Of course this all hinges on the incumbent cellular providers getting on board with this technology, something which a few have already said their aware of but haven’t gone much further than that. If it works as advertised then it’s definitely a disruptive technology, one that I believe should be adopted everywhere, but large companies tend to shy away from things like this which could strongly hamper adoption. Still this tech could have wide reaching applications outside the mobile arena as things like municpal wireless could also use it to their advantage. Whether it will see application there, or anywhere for that matter, will be something to watch out for.
I’m not exactly a corporate jet setter (although the past couple months would attest otherwise) but I’ve see the inside of a plane enough times to know the law of the land. For me I spend the majority of my time buried in a book, right now its the Wheel of Time series, as I don’t really get a chance to read for pleasure at any other time. For long haul flights I’ll usually have my laptop in tow as well although lately I’ve left that in the checked baggage, mostly because the in flight entertainment systems have gotten a lot better. Still I’ve had the pleasure of being on some flights that offer in flight wireless and whilst its usability was on the low side it was an apt demonstration of how far aviation technology has come, and where it was heading.
Rewind back a decade or so and the idea of allowing radio transmitting devices to operate on flights was akin to wanting to make the plane crash. The stance of the various aviation bodies was easy to understand however: they were simply unable to test all of the available transmitting devices with their aircraft to ensure that no interference was possible and thus had to ban them all outright. Their relenting on wireless networking was due in a large part to the rigorous specifications of 802.11a/g/n which include transmission power limits as well as their frequencies being well outside of any that aircraft use for necessary functions. Of course not every device strictly adheres to it but there’s little to be gained from juicing up the power levels on your wireless, especially if it’s running on a battery.
However the use of these systems is usually restricted to after take off through until the plane is making its final approaches for landing. Whilst I’ve heard a lot of people say that this was due to the interference I thought the reasoning was far more simple, it was to keep you aware during the most risky points of flight: take off and landing. Of course my theory falls apart in the face of reality as I’ve not once been told to put my book away during these times, even when they’re doing the safety demonstration, but have been told on numerous occasions that my laptop should be put away until I’m told it’s allowed again.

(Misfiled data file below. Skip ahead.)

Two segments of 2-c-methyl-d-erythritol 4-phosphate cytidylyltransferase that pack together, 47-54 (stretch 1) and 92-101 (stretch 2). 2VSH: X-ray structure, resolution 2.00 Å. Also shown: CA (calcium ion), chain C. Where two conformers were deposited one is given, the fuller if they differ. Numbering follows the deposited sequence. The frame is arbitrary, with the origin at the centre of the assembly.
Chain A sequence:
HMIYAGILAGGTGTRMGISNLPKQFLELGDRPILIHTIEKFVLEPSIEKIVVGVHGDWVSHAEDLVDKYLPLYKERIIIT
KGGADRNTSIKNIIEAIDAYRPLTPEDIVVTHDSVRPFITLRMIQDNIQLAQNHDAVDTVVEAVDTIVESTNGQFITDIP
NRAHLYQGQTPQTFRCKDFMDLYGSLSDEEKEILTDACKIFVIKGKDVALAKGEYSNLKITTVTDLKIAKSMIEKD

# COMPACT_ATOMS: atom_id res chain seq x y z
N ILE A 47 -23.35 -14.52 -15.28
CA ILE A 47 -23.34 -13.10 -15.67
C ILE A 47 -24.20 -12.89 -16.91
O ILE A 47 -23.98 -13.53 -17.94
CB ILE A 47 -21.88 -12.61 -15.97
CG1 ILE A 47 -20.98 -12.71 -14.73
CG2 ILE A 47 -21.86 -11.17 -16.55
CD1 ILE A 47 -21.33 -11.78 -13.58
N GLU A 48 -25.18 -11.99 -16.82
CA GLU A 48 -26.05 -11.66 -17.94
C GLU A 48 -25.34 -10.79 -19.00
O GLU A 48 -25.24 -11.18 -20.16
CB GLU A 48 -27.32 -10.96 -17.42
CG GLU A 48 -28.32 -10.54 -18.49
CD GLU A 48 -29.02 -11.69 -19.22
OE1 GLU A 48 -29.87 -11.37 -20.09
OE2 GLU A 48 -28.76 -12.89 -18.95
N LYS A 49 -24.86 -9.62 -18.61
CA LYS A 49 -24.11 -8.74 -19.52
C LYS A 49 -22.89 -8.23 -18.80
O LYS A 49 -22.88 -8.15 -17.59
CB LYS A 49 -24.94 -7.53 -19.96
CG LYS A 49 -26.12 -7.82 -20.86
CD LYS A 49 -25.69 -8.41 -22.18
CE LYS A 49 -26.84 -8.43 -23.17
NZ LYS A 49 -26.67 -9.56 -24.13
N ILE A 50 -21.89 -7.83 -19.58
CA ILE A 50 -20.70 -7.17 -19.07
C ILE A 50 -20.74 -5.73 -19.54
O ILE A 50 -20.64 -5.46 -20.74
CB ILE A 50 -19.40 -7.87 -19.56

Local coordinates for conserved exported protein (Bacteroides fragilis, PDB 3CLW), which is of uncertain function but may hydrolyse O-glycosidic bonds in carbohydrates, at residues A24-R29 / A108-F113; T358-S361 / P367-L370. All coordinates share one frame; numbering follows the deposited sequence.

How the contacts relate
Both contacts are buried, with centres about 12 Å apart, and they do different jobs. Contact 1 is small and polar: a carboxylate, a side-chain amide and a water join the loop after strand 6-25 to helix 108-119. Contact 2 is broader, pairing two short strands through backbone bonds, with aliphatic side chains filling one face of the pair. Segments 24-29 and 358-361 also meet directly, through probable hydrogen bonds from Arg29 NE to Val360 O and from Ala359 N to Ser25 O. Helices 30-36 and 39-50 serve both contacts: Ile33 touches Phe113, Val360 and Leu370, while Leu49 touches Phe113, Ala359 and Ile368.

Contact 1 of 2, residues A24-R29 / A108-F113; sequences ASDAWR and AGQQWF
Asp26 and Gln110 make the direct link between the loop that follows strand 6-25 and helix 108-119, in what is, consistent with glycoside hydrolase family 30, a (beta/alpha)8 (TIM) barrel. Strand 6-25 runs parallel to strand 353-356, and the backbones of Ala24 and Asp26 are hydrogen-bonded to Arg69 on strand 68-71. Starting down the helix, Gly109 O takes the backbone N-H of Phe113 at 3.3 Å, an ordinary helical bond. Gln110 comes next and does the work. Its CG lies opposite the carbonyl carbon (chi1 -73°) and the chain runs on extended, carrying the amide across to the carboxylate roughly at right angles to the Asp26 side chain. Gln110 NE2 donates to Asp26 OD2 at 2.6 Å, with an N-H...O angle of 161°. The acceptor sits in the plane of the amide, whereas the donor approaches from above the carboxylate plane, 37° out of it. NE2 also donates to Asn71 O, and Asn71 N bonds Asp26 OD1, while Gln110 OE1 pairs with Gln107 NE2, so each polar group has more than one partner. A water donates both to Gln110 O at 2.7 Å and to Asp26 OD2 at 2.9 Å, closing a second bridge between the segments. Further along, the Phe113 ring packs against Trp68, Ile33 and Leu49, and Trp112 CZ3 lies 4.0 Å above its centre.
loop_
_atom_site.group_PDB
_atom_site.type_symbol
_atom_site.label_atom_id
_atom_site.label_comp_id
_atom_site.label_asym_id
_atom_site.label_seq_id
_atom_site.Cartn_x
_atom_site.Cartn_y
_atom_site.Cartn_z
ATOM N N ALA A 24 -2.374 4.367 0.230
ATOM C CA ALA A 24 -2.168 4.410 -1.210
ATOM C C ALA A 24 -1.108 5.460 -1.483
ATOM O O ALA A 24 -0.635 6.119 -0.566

Recent announcements from the Federal Aviation Authority in the USA however show that the rules against electronic devices are slowly being changed to allow more broad use cases with them now allowing use of electronic devices during take off and landing. They’re still limiting the use of wireless to the in flight system (although whether the 10,000ft restriction is still in effect isn’t something I could ascertain) and about and the outright band on all other transmission devices remains in effect. It might surprise you to find out that I actually agree with the latter restriction but not for the sake of the airlines however, it’s for those poor cell towers.
You see when you’re on the ground your mobile phone has a finite transmission range that’s limited primarily by the numerous things that get in the signals way as it travels from the cell tower to you. As a consequence of this you’re likely only ever hitting a handful of different towers, something which they deal with easily through hand-offs between each other. However when you’re in a plane those obstructions are no longer in your way and suddenly you’re effectively able to hit dozens of towers all at the same time. This, in effect, is like a small denial of service attack and they’re simply not designed to handle it. The best way to combat this would be to use some form of picocell on the plane itself, something which I had heard was in development a long time ago but can’t find any links to support now. Still for the short term this is unlikely to change unless the telecommunications companies think its worth their while to support it and the FAA agrees to change the rules.
Personally though I’m far more interested in technology that makes those in flight wireless systems more usuable like the new Ground to Orbit systems that GoGo wireless has been testing. Whilst the current 10Mbps of bandwidth might be enough for the odd Tweet or Facebook post it’s rarely usable for anything else, especially when there’s a few people online at the same time. Of course some also take solace in the fact that they’re incommunicado for the duration of the flight, something which I don’t quite mind myself.